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Community Health: Education, Prevention & Inspiration

Ease your child's stress about leaving for college

The summer between high school graduation and freshman year of college is cause for excitement and a feeling of pride. There are many celebratory events to attend and possibly even a college orientation. While it is a milestone that is filled with enthusiasm, it can also take a toll on the student’s mental well-being especially if they are going away to school later that summer.

Leaving home for the first time requires students to take on added responsibilities and make decisions for themselves. While the thought of moving away might excite them, sharing a room with a stranger or even a friend or acquaintance will bring about an array of challenges that they will need to learn to resolve. Sharing a bathroom with family members is nothing compared to sharing it with a bigger group of strangers. Maybe the student has relied on siblings or parents as a backup to their morning alarm clock to ensure that they make it to school on time all these years, now they are on their own and might have to avoid the snooze button if they want to make it on time and not miss a class. Let’s hope that they have met a classmate and have exchanged contact information just in case. Of course, this would require them to branch out of their comfort zone and meet new people which can be very overwhelming for some youth!

Another challenge that students face is making ends meet and living within a budget. There are so many social activities and delicious food places that can be enticing. However, money can only go so far! Newfound freedom can be very enjoyable for seventeen and eighteen-year-olds leaving home for the first time, but it can also put them in sticky situations.

So, what can parents do to help their rising college students and ease some of their anxiety and stress before seeing them off for the first time?

  • Encourage them along the way reassuring them that they are not alone. Provide emotional support for them and let them tell you about their concerns. Validate what they are feeling.  Listen to them without judgment.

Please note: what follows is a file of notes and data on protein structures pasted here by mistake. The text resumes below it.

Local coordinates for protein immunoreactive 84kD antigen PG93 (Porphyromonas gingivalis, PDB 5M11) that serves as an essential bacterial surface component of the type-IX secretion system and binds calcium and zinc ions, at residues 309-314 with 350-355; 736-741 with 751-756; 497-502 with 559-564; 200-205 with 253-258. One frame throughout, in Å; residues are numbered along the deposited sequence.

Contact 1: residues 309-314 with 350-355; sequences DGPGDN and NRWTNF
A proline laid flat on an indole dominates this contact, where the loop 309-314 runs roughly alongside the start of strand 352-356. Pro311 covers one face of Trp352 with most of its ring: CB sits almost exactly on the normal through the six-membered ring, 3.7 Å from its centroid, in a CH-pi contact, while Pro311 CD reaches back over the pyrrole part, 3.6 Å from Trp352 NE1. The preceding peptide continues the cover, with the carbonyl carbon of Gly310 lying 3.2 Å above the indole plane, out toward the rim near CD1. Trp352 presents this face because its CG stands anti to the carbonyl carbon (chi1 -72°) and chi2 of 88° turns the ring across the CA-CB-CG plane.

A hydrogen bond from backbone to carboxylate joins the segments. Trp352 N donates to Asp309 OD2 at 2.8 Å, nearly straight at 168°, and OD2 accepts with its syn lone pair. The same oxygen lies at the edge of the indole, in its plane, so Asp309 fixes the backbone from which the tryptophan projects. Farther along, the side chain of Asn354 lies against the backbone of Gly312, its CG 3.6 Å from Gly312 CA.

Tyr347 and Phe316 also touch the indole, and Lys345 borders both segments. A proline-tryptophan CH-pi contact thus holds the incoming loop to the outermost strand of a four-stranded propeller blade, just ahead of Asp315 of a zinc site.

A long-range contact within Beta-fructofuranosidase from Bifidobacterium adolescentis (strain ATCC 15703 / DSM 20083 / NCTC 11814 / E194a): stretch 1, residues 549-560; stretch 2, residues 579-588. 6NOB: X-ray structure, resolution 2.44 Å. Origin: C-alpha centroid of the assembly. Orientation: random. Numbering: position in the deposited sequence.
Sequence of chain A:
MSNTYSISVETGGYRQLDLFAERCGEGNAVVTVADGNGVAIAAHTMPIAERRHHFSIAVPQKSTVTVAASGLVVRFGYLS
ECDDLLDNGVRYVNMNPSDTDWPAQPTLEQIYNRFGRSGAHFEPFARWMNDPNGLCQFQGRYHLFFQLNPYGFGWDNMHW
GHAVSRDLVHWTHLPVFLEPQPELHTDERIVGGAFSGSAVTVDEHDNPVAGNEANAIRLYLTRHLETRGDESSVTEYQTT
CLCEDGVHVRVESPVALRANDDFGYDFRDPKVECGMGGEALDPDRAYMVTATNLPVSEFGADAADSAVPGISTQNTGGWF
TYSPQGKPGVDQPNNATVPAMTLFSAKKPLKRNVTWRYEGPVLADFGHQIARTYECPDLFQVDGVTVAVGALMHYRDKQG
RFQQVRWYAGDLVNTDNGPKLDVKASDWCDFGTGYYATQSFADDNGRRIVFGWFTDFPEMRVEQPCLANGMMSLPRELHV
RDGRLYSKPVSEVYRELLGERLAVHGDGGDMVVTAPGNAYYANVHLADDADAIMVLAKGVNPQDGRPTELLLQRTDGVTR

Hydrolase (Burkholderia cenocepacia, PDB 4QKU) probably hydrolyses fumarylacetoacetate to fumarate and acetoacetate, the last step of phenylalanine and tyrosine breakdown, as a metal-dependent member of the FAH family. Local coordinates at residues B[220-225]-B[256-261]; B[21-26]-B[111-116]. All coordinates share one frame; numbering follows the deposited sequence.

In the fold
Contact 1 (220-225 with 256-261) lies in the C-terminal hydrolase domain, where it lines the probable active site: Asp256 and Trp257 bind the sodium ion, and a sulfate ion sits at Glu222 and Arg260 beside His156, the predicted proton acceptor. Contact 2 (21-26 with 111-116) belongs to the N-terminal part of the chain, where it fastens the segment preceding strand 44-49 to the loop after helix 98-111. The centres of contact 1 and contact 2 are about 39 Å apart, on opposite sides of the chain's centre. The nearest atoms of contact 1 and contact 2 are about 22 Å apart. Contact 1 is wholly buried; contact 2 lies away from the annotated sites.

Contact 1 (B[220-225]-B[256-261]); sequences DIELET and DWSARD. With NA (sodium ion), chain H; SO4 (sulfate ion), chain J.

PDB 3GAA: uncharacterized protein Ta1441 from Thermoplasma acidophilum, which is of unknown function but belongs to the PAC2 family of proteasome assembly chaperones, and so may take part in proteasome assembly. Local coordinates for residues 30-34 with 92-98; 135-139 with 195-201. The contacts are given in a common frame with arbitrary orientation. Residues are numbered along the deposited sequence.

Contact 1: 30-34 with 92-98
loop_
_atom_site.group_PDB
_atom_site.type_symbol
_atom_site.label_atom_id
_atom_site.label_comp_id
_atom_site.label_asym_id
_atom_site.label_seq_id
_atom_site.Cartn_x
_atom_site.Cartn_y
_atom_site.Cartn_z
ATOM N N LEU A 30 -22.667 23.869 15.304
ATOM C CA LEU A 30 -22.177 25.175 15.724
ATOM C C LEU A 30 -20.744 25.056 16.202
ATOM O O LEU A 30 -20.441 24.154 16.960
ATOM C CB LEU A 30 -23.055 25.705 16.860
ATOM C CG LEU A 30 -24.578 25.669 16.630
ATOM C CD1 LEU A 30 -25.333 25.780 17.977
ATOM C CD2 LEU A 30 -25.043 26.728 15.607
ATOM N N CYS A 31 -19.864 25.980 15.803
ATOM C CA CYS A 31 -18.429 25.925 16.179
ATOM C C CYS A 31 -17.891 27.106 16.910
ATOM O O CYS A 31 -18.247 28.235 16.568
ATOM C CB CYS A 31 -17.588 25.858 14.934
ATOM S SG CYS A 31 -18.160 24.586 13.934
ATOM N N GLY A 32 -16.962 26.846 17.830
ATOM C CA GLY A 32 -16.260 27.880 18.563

• Watch for signs of stress and discuss with them and if needed with a health care professional. Some signs can be problems sleeping, change in appetite or mood, headaches. Take advantage of telehealth visits if your student needs to continue with care while away.
  • Join parent groups associated with their school on social media. It is a great way to have questions answered, share insight, and connect with others that might be from your home state, your child’s major, or just the school in general. Encourage your student to look for student groups on social media to meet new people. 
  • Spend valuable time with them, enjoy nature, explore the outdoors. Find ways to relieve stress. It will give them ideas of what to do when they are away. 
  • Take a trip to campus before having to move in. Walk around and see where their dorm and first-semester classes will be. Alert them to resources their campus has including bus lines, mental health counseling, and academic tutoring.
  • Stay connected. Let them know you are just a phone call, video call, or text message away. When school starts, drop them a note every now and then. Students love to receive care packages and greeting cards unexpectedly. Let them know you are thinking of them and that they are still part of the family even if they are away.
  • Hug your child and brace yourself. Don’t forget to acknowledge how you feel during this time and take care of yourself as well!  Good luck!